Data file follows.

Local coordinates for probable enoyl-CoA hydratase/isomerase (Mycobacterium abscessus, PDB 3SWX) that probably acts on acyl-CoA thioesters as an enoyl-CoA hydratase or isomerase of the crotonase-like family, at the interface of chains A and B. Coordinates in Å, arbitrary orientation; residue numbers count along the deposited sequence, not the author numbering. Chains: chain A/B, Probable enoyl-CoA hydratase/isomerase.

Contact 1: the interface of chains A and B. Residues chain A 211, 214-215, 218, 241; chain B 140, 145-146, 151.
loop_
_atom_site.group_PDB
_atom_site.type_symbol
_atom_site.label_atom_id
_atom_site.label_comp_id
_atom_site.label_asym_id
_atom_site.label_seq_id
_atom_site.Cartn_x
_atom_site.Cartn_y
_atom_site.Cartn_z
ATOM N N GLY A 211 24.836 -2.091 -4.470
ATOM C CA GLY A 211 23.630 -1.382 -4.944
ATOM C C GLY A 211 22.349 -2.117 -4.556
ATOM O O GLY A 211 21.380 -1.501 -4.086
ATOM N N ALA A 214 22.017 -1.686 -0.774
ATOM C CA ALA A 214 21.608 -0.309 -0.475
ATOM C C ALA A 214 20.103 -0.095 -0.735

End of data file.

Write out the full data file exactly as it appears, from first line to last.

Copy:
Local coordinates for probable enoyl-CoA hydratase/isomerase (Mycobacterium abscessus, PDB 3SWX) that probably acts on acyl-CoA thioesters as an enoyl-CoA hydratase or isomerase of the crotonase-like family, at the interface of chains A and B. Coordinates in Å, arbitrary orientation; residue numbers count along the deposited sequence, not the author numbering. Chains: chain A/B, Probable enoyl-CoA hydratase/isomerase.

Contact 1: the interface of chains A and B. Residues chain A 211, 214-215, 218, 241; chain B 140, 145-146, 151.
loop_
_atom_site.group_PDB
_atom_site.type_symbol
_atom_site.label_atom_id
_atom_site.label_comp_id
_atom_site.label_asym_id
_atom_site.label_seq_id
_atom_site.Cartn_x
_atom_site.Cartn_y
_atom_site.Cartn_z
ATOM N N GLY A 211 24.836 -2.091 -4.470
ATOM C CA GLY A 211 23.630 -1.382 -4.944
ATOM C C GLY A 211 22.349 -2.117 -4.556
ATOM O O GLY A 211 21.380 -1.501 -4.086
ATOM N N ALA A 214 22.017 -1.686 -0.774
ATOM C CA ALA A 214 21.608 -0.309 -0.475
ATOM C C ALA A 214 20.103 -0.095 -0.735